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Iron

An indispensable part of a woman's diet

By Stéphanie Ménard, Dt.P nutritionniste

Many women are at risk of irondeficiency anaemia. According to Statistics Canada's Health Measure Survey (2009-2011), the overall rate of anaemia is low across the country but nine percent of women between the ages of 20 and 49 and 13 percent of 12 to 19 year olds still had insufficient levels of iron. Menstrual flows, periods of growth (puberty, pregnancy) and a lack of iron in the diet are the main contributors.

Iron deficiencies are usually defined in three stages of severity: an asymptomatic lack of reserves; minor deficiency producing no anaemia; and finally, outright anaemia, the principle symptoms of which are fatigue, a pale complexion, and shortness of breath.

Why Iron?

The body needs oxygen to produce energy. In order to reach the muscles where energy is used, oxygen needs a carrier. This carrier comes in the form of hemoglobin, found in red blood cells. In each molecule of haemoglobin we find iron, to which oxygen attaches itself for transport. Iron is therefore an essential component of the energetic metabolism of the human organism.

Iron in the diet

Foods can contain two types of dietary iron: "heme" and "nonheme". Heme iron is easier to absorb and is found in meats, poultry and fish. Nonheme iron, on the other hand, is found in vegetables, whole-grain products and legumes, as well as dried fruits and nuts. It is harder to absorb the iron present in these foods due to their fibre and phytate content. Coffee and tea also diminish one's capacity for iron absorption. However, it is possible to facilitate the absorption of nonheme iron:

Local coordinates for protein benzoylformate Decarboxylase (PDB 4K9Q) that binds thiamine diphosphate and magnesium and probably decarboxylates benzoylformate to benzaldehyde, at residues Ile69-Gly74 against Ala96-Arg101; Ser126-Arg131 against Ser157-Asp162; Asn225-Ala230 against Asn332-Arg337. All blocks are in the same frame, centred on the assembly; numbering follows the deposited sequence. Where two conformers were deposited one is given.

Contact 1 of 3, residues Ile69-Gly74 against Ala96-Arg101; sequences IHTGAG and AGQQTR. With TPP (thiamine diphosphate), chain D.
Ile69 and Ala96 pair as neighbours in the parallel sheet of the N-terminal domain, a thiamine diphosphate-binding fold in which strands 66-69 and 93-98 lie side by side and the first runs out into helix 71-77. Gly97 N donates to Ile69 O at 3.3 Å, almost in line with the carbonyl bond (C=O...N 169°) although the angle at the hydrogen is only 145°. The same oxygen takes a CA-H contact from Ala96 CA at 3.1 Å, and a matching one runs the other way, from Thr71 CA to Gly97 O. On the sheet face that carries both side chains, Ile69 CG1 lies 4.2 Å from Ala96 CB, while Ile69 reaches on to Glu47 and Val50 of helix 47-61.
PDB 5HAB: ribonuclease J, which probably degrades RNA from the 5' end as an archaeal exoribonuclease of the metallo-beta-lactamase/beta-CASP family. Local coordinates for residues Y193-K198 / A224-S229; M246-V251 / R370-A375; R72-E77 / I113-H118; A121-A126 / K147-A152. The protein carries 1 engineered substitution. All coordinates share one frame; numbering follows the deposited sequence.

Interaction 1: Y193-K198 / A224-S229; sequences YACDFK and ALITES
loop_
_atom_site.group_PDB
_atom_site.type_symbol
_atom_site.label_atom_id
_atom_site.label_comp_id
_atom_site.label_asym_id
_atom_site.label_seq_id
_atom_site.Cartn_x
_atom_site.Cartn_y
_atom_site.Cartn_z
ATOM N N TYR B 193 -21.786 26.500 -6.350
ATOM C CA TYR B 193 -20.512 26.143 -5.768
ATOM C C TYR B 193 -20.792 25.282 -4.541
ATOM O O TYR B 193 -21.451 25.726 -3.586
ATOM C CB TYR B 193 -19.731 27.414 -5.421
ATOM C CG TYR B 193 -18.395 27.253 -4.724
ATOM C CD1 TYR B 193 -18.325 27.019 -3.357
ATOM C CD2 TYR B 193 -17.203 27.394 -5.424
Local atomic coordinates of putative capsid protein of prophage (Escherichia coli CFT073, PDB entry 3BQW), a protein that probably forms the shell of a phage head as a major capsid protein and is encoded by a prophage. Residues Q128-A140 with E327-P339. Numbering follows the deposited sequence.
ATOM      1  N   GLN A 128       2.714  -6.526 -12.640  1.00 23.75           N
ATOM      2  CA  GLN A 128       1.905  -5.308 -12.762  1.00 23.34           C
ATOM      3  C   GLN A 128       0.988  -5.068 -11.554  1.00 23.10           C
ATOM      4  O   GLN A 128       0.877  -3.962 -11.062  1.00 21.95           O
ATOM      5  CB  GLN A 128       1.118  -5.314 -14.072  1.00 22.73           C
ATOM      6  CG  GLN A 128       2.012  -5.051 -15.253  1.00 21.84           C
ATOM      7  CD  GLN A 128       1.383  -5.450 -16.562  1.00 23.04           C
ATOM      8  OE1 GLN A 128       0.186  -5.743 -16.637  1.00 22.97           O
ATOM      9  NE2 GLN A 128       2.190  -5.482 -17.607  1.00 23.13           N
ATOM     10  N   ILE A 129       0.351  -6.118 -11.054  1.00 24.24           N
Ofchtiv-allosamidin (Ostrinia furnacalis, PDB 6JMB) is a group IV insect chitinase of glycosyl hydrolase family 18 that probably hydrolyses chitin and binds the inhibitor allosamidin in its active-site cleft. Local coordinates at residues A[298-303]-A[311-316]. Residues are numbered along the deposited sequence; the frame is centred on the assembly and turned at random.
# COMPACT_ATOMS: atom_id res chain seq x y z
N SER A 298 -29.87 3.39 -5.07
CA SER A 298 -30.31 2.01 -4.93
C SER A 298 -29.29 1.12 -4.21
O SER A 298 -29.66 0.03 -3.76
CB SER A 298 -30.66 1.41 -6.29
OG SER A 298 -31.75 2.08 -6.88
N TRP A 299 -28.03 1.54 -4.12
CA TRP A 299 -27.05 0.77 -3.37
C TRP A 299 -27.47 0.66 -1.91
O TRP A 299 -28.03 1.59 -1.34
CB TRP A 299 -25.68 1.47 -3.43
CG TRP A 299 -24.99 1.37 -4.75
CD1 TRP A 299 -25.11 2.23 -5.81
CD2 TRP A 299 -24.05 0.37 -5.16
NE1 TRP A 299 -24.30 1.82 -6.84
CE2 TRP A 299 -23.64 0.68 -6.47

• add a source of vitamin C to each meal
  • include an amount of meat, fish or poultry in each meal
  • avoid coffee or tea during a meal

Tips to Increase Iron

To stay healthy, it is important to include good sources of iron in your everyday meals. The human body cannot chemically produce iron. We must therefore get our iron through a balanced diet.

  • Choose at least one food rich in iron as well as one rich in vitamin C for each meal (citrus fruits, strawberries, cabbage, broccoli, kiwis, peppers, tomatoes, etc.)
  • Add beans, peas or lentils to your soups and dishes
  • For breakfast, opt for whole-grain cereals or iron-enriched oatmeal and have them with a glass of orange juice.
  • Favour fruits and vegetables that are dark green, orange and red.
  • Opt for tomato sauces instead of creamy ones.
  • Snack on dried fruits, or add them to your breakfast cereals, muffins and biscuits.
  • Use molasses instead of sugar for your pancake, muffin and biscuit recipes.
  • Consult the nutritional value charts of products to choose the ones highest in iron.
  • Drink your coffee or tea at least 30 minutes after having finished your meal.

Iron-deficiency anaemia is usually corrected through adjustments to one's diet. Taking an iron supplement should always be supervised by your doctor, as there is a possible risk of overdose.

Nutrition Expert
Stéphanie Ménard has been a member of the Professional Order of Quebec Dietitians since 1990. She has worked in such fields as education, health care, sports and extended care.

Summer 2013, Vol 5 N°3

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